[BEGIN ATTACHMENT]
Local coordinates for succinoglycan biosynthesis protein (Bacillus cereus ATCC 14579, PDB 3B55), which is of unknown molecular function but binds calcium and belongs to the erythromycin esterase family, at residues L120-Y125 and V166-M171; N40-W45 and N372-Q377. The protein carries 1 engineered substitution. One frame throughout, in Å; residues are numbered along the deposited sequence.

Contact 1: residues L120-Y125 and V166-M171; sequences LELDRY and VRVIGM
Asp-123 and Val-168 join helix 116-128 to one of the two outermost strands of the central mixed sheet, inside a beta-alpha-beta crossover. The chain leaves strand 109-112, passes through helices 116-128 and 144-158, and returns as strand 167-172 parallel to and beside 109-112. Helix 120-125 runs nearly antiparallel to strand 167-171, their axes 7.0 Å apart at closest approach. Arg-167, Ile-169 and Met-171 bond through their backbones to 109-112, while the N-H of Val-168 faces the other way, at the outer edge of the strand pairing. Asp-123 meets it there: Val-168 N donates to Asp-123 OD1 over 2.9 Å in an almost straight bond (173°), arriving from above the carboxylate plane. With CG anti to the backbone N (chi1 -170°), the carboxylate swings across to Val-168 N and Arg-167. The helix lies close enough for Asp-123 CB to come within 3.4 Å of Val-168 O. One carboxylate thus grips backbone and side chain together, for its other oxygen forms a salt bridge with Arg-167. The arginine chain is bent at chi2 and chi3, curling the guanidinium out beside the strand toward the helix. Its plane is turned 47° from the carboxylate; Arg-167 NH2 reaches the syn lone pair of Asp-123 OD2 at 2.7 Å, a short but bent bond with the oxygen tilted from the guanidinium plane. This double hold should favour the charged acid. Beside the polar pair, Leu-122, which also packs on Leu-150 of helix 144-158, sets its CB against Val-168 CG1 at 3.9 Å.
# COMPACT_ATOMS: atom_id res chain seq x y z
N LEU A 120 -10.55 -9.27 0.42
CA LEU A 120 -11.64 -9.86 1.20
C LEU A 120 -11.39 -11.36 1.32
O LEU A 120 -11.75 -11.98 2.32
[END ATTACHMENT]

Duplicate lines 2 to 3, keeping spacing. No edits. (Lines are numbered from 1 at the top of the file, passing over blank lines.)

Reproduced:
Contact 1: residues L120-Y125 and V166-M171; sequences LELDRY and VRVIGM
Asp-123 and Val-168 join helix 116-128 to one of the two outermost strands of the central mixed sheet, inside a beta-alpha-beta crossover. The chain leaves strand 109-112, passes through helices 116-128 and 144-158, and returns as strand 167-172 parallel to and beside 109-112. Helix 120-125 runs nearly antiparallel to strand 167-171, their axes 7.0 Å apart at closest approach. Arg-167, Ile-169 and Met-171 bond through their backbones to 109-112, while the N-H of Val-168 faces the other way, at the outer edge of the strand pairing. Asp-123 meets it there: Val-168 N donates to Asp-123 OD1 over 2.9 Å in an almost straight bond (173°), arriving from above the carboxylate plane. With CG anti to the backbone N (chi1 -170°), the carboxylate swings across to Val-168 N and Arg-167. The helix lies close enough for Asp-123 CB to come within 3.4 Å of Val-168 O. One carboxylate thus grips backbone and side chain together, for its other oxygen forms a salt bridge with Arg-167. The arginine chain is bent at chi2 and chi3, curling the guanidinium out beside the strand toward the helix. Its plane is turned 47° from the carboxylate; Arg-167 NH2 reaches the syn lone pair of Asp-123 OD2 at 2.7 Å, a short but bent bond with the oxygen tilted from the guanidinium plane. This double hold should favour the charged acid. Beside the polar pair, Leu-122, which also packs on Leu-150 of helix 144-158, sets its CB against Val-168 CG1 at 3.9 Å.